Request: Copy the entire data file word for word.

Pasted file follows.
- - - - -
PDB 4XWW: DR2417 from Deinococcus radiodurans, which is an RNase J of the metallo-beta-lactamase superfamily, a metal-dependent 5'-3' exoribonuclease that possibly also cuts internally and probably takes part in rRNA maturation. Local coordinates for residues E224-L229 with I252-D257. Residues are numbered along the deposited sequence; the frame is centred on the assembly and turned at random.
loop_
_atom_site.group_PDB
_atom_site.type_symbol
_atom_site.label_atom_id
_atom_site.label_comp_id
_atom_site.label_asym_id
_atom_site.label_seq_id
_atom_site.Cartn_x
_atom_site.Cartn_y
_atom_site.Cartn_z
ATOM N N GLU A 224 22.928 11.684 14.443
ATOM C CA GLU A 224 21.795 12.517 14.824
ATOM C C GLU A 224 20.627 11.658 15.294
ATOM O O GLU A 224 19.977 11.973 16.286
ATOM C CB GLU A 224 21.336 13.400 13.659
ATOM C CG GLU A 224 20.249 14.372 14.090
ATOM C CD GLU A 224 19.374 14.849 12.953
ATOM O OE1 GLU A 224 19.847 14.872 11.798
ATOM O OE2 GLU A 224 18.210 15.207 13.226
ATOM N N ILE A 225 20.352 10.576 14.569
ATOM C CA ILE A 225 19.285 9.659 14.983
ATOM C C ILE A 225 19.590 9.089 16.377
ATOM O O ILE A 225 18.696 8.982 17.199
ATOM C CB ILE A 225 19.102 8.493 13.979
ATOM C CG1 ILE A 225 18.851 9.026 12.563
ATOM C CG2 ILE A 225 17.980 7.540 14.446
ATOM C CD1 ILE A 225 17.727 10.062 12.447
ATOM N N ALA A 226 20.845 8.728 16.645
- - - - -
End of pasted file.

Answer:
PDB 4XWW: DR2417 from Deinococcus radiodurans, which is an RNase J of the metallo-beta-lactamase superfamily, a metal-dependent 5'-3' exoribonuclease that possibly also cuts internally and probably takes part in rRNA maturation. Local coordinates for residues E224-L229 with I252-D257. Residues are numbered along the deposited sequence; the frame is centred on the assembly and turned at random.
loop_
_atom_site.group_PDB
_atom_site.type_symbol
_atom_site.label_atom_id
_atom_site.label_comp_id
_atom_site.label_asym_id
_atom_site.label_seq_id
_atom_site.Cartn_x
_atom_site.Cartn_y
_atom_site.Cartn_z
ATOM N N GLU A 224 22.928 11.684 14.443
ATOM C CA GLU A 224 21.795 12.517 14.824
ATOM C C GLU A 224 20.627 11.658 15.294
ATOM O O GLU A 224 19.977 11.973 16.286
ATOM C CB GLU A 224 21.336 13.400 13.659
ATOM C CG GLU A 224 20.249 14.372 14.090
ATOM C CD GLU A 224 19.374 14.849 12.953
ATOM O OE1 GLU A 224 19.847 14.872 11.798
ATOM O OE2 GLU A 224 18.210 15.207 13.226
ATOM N N ILE A 225 20.352 10.576 14.569
ATOM C CA ILE A 225 19.285 9.659 14.983
ATOM C C ILE A 225 19.590 9.089 16.377
ATOM O O ILE A 225 18.696 8.982 17.199
ATOM C CB ILE A 225 19.102 8.493 13.979
ATOM C CG1 ILE A 225 18.851 9.026 12.563
ATOM C CG2 ILE A 225 17.980 7.540 14.446
ATOM C CD1 ILE A 225 17.727 10.062 12.447
ATOM N N ALA A 226 20.845 8.728 16.645